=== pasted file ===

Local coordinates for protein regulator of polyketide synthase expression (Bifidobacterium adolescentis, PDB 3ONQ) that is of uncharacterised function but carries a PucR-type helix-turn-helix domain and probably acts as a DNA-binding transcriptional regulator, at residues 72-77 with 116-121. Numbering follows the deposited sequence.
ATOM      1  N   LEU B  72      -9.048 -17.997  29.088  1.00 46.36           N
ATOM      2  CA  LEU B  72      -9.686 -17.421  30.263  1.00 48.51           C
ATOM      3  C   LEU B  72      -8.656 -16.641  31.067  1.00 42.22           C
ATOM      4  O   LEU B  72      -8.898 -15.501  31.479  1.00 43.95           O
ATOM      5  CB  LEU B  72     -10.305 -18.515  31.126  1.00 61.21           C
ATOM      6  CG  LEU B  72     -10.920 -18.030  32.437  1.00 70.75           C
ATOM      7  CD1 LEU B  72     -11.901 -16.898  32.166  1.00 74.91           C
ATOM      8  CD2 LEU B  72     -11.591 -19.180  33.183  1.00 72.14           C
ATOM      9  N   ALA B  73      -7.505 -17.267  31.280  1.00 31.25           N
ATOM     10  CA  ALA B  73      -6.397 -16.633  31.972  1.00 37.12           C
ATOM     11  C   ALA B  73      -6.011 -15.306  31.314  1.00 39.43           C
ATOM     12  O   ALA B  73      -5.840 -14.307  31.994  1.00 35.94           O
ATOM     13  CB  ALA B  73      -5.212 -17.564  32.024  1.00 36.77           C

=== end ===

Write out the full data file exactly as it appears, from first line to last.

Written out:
Local coordinates for protein regulator of polyketide synthase expression (Bifidobacterium adolescentis, PDB 3ONQ) that is of uncharacterised function but carries a PucR-type helix-turn-helix domain and probably acts as a DNA-binding transcriptional regulator, at residues 72-77 with 116-121. Numbering follows the deposited sequence.
ATOM      1  N   LEU B  72      -9.048 -17.997  29.088  1.00 46.36           N
ATOM      2  CA  LEU B  72      -9.686 -17.421  30.263  1.00 48.51           C
ATOM      3  C   LEU B  72      -8.656 -16.641  31.067  1.00 42.22           C
ATOM      4  O   LEU B  72      -8.898 -15.501  31.479  1.00 43.95           O
ATOM      5  CB  LEU B  72     -10.305 -18.515  31.126  1.00 61.21           C
ATOM      6  CG  LEU B  72     -10.920 -18.030  32.437  1.00 70.75           C
ATOM      7  CD1 LEU B  72     -11.901 -16.898  32.166  1.00 74.91           C
ATOM      8  CD2 LEU B  72     -11.591 -19.180  33.183  1.00 72.14           C
ATOM      9  N   ALA B  73      -7.505 -17.267  31.280  1.00 31.25           N
ATOM     10  CA  ALA B  73      -6.397 -16.633  31.972  1.00 37.12           C
ATOM     11  C   ALA B  73      -6.011 -15.306  31.314  1.00 39.43           C
ATOM     12  O   ALA B  73      -5.840 -14.307  31.994  1.00 35.94           O
ATOM     13  CB  ALA B  73      -5.212 -17.564  32.024  1.00 36.77           C